When it comes to truck accidents, there is a variety of parties who may be responsible for a victim’s injuries, including:
The truck’s driver; the owner of the truck or trailer;
the person or company that leased the truck or trailer from the owner;
the manufacturer of the vehicle, tires, or other parts that may have contributed to the cause or severity of the accident; and,
the shipper or loader of the truck’s cargo (in cases involving improper loading).
The trucking, hauling, and leasing companies often argue among themselves over whose insurance will compensate the victim. For example, the truck company might claim that the accident was caused by defective brakes. In turn, the brake company might then point the finger at the leasing company, claiming that it failed to maintain the brakes in good working order.
A large truck is defined as a truck with a gross vehicle weight rating of more than 10,000 pounds. Large trucks are a significant cause of fatal accidents. In 2018, trucks moved 11.1 billion tons of domestic freight, according to the U.S. Department of Transportation, a number projected to grow to 14.2 billion in 2045.
More trucks are on the road, and truck drivers are facing increasing pressure to deliver their cargo quickly. This means that many truck drivers may drive assertively, when fatigued or even when sick, to make their deadlines. Unfortunately, these factors translate to an increased risk of truck accidents on the roads.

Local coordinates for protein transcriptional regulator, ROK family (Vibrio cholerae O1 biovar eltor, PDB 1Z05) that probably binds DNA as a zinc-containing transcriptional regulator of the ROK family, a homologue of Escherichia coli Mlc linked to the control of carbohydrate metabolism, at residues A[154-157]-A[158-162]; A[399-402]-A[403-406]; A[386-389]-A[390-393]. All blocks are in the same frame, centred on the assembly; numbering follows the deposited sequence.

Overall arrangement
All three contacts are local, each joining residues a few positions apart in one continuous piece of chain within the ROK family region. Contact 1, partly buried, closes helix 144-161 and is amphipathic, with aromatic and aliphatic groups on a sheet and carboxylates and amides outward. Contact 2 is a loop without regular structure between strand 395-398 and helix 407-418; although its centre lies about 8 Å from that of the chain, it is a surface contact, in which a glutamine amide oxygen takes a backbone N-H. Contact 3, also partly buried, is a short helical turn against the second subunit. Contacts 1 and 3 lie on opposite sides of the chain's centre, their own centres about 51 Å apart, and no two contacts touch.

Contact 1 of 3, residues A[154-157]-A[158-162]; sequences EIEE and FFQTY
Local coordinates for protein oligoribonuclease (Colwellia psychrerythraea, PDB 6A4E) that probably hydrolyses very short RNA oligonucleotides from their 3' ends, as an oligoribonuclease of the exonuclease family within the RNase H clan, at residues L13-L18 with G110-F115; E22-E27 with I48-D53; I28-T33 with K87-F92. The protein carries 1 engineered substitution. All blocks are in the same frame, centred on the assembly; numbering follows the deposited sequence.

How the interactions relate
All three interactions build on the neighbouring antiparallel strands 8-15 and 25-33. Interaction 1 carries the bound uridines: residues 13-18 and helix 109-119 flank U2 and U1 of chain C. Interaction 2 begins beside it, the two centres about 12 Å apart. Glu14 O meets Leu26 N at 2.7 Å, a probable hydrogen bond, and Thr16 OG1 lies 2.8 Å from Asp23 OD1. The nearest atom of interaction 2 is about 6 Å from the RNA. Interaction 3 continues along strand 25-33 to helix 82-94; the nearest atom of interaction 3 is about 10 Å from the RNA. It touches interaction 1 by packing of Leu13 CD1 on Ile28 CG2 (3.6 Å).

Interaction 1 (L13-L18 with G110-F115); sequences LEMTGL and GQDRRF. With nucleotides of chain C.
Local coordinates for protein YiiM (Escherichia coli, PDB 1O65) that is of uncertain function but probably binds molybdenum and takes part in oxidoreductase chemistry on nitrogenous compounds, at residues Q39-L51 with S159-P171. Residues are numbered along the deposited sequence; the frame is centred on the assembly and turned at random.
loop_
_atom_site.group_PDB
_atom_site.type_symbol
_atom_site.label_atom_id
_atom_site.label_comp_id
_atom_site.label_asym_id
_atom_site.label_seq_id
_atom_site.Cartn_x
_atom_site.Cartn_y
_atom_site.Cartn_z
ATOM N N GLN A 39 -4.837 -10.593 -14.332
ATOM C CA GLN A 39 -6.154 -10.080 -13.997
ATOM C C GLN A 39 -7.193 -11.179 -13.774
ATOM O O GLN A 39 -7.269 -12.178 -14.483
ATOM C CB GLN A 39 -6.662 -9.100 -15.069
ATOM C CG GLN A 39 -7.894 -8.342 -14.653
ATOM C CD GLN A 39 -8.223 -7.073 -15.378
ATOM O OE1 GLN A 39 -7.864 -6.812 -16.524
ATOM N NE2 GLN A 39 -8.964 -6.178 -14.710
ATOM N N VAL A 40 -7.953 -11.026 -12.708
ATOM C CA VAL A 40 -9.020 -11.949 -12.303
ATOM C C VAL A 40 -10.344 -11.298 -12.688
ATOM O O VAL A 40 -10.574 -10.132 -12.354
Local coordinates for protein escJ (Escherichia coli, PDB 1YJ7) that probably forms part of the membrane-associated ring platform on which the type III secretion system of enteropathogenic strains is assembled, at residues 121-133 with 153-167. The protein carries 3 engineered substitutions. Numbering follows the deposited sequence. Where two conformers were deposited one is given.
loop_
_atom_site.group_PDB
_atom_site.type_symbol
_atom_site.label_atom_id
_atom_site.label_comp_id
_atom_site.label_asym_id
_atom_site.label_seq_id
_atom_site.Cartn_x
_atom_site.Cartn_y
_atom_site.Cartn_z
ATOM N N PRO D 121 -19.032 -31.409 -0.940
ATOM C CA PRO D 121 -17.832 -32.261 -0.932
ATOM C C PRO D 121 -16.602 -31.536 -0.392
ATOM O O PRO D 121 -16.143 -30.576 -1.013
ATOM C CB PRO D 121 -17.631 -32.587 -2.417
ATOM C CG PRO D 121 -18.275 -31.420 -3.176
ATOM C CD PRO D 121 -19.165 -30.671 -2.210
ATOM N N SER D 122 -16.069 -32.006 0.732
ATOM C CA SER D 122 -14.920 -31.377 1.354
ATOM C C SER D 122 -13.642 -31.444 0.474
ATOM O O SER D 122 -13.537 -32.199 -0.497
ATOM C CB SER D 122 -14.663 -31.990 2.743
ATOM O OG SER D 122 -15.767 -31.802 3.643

Truck accident statistics show:
The Insurance Institute for Highway Safety reported that 4,136 people died in large truck crashes in 2018, so expect that number to increase for 2019.
Most of the deaths in large truck crashes were the occupants of other passenger vehicles. For 2018, 67 percent of those killed were in other cars, while only 16 percent of those killed were the truck drivers themselves.
Large truck crashes continue to cause a disproportionate number of traffic fatalities. According to the National Safety Council, in 2018, large trucks accounted for 9 percent of all vehicles involved in fatal crashes, even though they make up only 4 percent of all registered vehicles.